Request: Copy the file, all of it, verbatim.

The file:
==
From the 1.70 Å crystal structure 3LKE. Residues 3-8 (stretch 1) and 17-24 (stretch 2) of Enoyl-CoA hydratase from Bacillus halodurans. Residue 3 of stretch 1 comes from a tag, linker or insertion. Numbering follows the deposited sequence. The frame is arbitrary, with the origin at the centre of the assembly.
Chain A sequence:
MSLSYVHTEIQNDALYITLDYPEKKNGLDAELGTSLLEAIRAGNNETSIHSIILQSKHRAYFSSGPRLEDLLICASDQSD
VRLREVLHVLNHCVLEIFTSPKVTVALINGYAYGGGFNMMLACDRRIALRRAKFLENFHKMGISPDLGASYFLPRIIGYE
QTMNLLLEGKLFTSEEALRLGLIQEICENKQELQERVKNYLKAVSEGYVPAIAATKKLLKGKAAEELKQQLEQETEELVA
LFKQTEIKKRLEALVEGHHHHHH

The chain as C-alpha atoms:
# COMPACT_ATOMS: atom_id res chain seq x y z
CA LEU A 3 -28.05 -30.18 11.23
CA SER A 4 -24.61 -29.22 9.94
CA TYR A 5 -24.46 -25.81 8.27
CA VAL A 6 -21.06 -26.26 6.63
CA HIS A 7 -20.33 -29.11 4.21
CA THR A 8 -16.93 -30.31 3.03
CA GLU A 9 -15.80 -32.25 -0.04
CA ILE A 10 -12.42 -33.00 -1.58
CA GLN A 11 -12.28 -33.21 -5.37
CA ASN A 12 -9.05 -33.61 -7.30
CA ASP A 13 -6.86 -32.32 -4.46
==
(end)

From the 1.70 Å crystal structure 3LKE. Residues 3-8 (stretch 1) and 17-24 (stretch 2) of Enoyl-CoA hydratase from Bacillus halodurans. Residue 3 of stretch 1 comes from a tag, linker or insertion. Numbering follows the deposited sequence. The frame is arbitrary, with the origin at the centre of the assembly.
Chain A sequence:
MSLSYVHTEIQNDALYITLDYPEKKNGLDAELGTSLLEAIRAGNNETSIHSIILQSKHRAYFSSGPRLEDLLICASDQSD
VRLREVLHVLNHCVLEIFTSPKVTVALINGYAYGGGFNMMLACDRRIALRRAKFLENFHKMGISPDLGASYFLPRIIGYE
QTMNLLLEGKLFTSEEALRLGLIQEICENKQELQERVKNYLKAVSEGYVPAIAATKKLLKGKAAEELKQQLEQETEELVA
LFKQTEIKKRLEALVEGHHHHHH

The chain as C-alpha atoms:
# COMPACT_ATOMS: atom_id res chain seq x y z
CA LEU A 3 -28.05 -30.18 11.23
CA SER A 4 -24.61 -29.22 9.94
CA TYR A 5 -24.46 -25.81 8.27
CA VAL A 6 -21.06 -26.26 6.63
CA HIS A 7 -20.33 -29.11 4.21
CA THR A 8 -16.93 -30.31 3.03
CA GLU A 9 -15.80 -32.25 -0.04
CA ILE A 10 -12.42 -33.00 -1.58
CA GLN A 11 -12.28 -33.21 -5.37
CA ASN A 12 -9.05 -33.61 -7.30
CA ASP A 13 -6.86 -32.32 -4.46